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Re: Phorusrhacids killing large mammals in National Geographic Channel



"I do not know which one was the largest pre-Pliocene South American
mammal, but pre-Pliocene Borhyaena was considered as larger than human
on the basis of the skull, but approximately 30 kg. on the basis of
the whole skeleton. The head of these beasts seem to have been very
large compared to placentals, and if a few 30 kg. African wild dog can
kill a zebra, I bet the much more massive head and musculature of
Borhyaena may have permitted this beast to prey upon large and not so
fast items (there was plenty of sloth species in South America,
although these would put a fight with their massive arms, claws and
large caniniforms)."

My cursory check of Wikipedia claims that *Borhyaena* reached 100 kg,
which is about the size of a large cougar. This is compared with
(again Wikipedia, I don't have time for a proper reference search
currently) *Kelenken*, which was roughly contemporanous with
*Borhyaena* - and which had a 71-cm skull, is estimated to have been
3+ m tall, and could perhaps have swallowed "dog-sized" prey *whole.*
(http://en.wikipedia.org/wiki/File:Comparo.jpg) If that's the kind of
competition *Borhyaena* was up against, I'm still not sure we can say
that the pouchies were near the top rungs of the predator ladder.

Sloths are slow, true, but they're also armored in osteoderm
chainmail, besides the weaponry you mentioned. I'm guessing that
critters like *Borhyaena* hunted more conventional prey, and that they
were the predominant predators in regions with heavy cover, where they
could hunt from ambush. They were short-legged and fully plantigrade,
IIRC, which would have made them quite slow compared to modern
quasi-cursorial hunters like cats, or even bears - which are only
plantigrade on the hindpaws - while more open terrain was dominated by
phorusrhacids. It's sort of a leopard/lion duality, with habitat
structure rather than direct competitorship being the more important
consideration. That's my guess, anyway.

Incidentally, my check of Wikipedia also suggests that there is no
evidence of *Titanis* in North America after 1.8 mya, way, way before
the Pleistocene/Holocene extinction pulse (albeit long after the
initial interchange).

"Seriemas do not perform long flights, however. They are said to be
helped climbing by the laterally compressed claws, which are also
present in Phorusrhacids. So perhaps they were not very different to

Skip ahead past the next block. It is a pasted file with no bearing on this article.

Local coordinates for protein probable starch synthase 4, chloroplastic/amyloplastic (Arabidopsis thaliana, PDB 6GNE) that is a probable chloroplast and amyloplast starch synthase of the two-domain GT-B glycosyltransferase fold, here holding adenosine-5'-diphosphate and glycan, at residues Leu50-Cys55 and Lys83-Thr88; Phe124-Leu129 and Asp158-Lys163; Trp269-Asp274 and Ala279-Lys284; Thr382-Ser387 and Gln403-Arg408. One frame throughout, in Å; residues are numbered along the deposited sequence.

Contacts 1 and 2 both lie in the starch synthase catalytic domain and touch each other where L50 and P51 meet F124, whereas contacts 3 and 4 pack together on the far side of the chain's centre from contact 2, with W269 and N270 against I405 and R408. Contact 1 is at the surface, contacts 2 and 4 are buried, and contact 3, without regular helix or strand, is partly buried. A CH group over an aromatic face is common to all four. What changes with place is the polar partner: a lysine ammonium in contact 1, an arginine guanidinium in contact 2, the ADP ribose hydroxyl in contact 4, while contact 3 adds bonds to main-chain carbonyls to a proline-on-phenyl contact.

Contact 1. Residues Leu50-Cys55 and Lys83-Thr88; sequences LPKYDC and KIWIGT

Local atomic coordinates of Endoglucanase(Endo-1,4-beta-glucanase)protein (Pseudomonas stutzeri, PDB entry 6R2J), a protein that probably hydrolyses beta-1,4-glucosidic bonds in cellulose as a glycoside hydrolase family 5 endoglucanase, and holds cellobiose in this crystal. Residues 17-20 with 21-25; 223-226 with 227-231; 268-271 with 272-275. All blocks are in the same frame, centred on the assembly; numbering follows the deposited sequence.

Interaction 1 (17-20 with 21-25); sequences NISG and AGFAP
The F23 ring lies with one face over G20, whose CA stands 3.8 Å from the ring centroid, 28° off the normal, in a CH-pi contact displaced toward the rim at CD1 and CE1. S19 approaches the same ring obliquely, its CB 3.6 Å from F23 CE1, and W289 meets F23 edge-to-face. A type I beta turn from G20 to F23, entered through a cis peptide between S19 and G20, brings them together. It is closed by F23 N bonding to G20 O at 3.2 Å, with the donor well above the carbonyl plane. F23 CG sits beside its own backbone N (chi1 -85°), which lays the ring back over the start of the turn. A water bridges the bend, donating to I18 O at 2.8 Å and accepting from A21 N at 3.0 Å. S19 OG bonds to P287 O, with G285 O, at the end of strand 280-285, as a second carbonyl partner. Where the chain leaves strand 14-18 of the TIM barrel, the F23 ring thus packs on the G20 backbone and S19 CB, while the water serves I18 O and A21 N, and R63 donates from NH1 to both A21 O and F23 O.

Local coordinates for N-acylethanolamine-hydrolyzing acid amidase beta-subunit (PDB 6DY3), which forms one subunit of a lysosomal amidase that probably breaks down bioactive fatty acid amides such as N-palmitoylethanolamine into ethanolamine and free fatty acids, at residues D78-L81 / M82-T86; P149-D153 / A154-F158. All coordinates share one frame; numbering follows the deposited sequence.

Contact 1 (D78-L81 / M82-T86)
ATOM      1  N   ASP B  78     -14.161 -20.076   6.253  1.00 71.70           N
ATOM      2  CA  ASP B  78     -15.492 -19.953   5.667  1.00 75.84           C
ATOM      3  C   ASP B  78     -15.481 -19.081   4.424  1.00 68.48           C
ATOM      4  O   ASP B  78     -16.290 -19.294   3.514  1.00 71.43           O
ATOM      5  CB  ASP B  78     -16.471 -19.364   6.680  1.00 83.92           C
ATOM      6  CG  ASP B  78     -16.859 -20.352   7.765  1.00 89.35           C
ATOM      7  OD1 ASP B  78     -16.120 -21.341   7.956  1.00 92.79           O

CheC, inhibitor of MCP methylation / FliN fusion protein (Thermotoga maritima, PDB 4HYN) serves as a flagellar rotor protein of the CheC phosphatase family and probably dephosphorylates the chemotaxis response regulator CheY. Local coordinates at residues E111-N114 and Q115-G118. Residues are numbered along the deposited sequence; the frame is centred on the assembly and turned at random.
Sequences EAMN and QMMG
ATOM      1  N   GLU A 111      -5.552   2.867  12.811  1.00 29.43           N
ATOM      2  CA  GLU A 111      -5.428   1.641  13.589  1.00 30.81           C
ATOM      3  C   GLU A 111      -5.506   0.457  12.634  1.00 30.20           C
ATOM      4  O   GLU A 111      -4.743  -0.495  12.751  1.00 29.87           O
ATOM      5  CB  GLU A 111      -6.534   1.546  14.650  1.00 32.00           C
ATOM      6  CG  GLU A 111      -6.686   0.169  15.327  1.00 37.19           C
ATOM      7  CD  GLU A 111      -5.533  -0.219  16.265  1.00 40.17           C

the smaller phorusrhacids in habits."

This was replied to (below), but I'll tack on some thoughts:

"A major advantage of flight in many (if not most) birds is that it
increases the number and quality of nesting sites. I wonder where, in
relation to its usual foraging habitat, the Seriemas nest. I know they
nest in trees (but, apparently within climbing distance)."

I'dd add that, specifically, nesting higher up makes a nest harder to
detect, even if an otherwise ground-based predator is capable of
easily reaching it. The ability to climb means little if the would-be
predator doesn't know the target is there. Phorusrhacids would have
been worse off due to their nests being more exposed to a greater
diversity of predators, large *and* small.

I'm not sure how the day/night problem would relate to marsupial
predators, which I assume would have had schedules similar to modern
predatory mammals in general. I think things like reproductive rates,
omnivory, and generally the things that may have given placental
predators an edge against their pouched counterparts need to be
considered in this context as well - since taking over ecospace from
those forms would probably have been a necessary first step in
becoming abundant enough to threaten the birds. (Of course, IIRC, the
interchange seems to have been preceded by an independently-caused
extinction that cleared the predator ecospace beforehand, but you get
the idea.)

We can't rule out big cursorial hunters simply eating the adults at
night, either. Dire wolves and sabertooths would have been all too
eager to take advantage of any big stubborn bird that had bedded down
in the open and was adapted for fight rather than flight.


"Elephants do so, and it is
difficult to me to find other adaptive explanation (assuming there is
one) for their tusks (ignoring intraspecific combat/sexual selection)."

Elephants also use their tusks to dig for groundwater in the dry
season, and for vital minerals where the conditions permit. But sexual
selection does seem to be the main factor, AFAIK.

"Regarding the question of whether the downcurved tip of the upper jaw
of phorusrhacids implyied carnivory: are not the most prominent of
these beak tips present in macaws?"

Macaw beaks have a strong curvature all along their length for maximum
strength/leverage against large, thick-shelled nuts. Raptors have
beaks that tend to be straighter proximally and only really curved
distally, at the "business end" so to speak, which is the pattern we
see in phorusrchacids. Even in keas, the only parrots to eat meat, the
curvature is weaker than in nut-cracking parrots and somewhat closer
to the condition seen in raptors. Macaws also have very short, robust
lower jaws, again not a good match for phorusrhacids (although raptors
aren't exactly perfect either, as you've mentioned). I would assume
that a big herbivorous ground bird would be mainly
frugivorous/folivorous anyway, rather than granivorous, so we wouldn't
expect to see a strong curve in those forms (as is true for elephant
birds, moas, takahes, etc; the kakapo is an exception, but that's just
a plesiomorphy from its parrot heritage).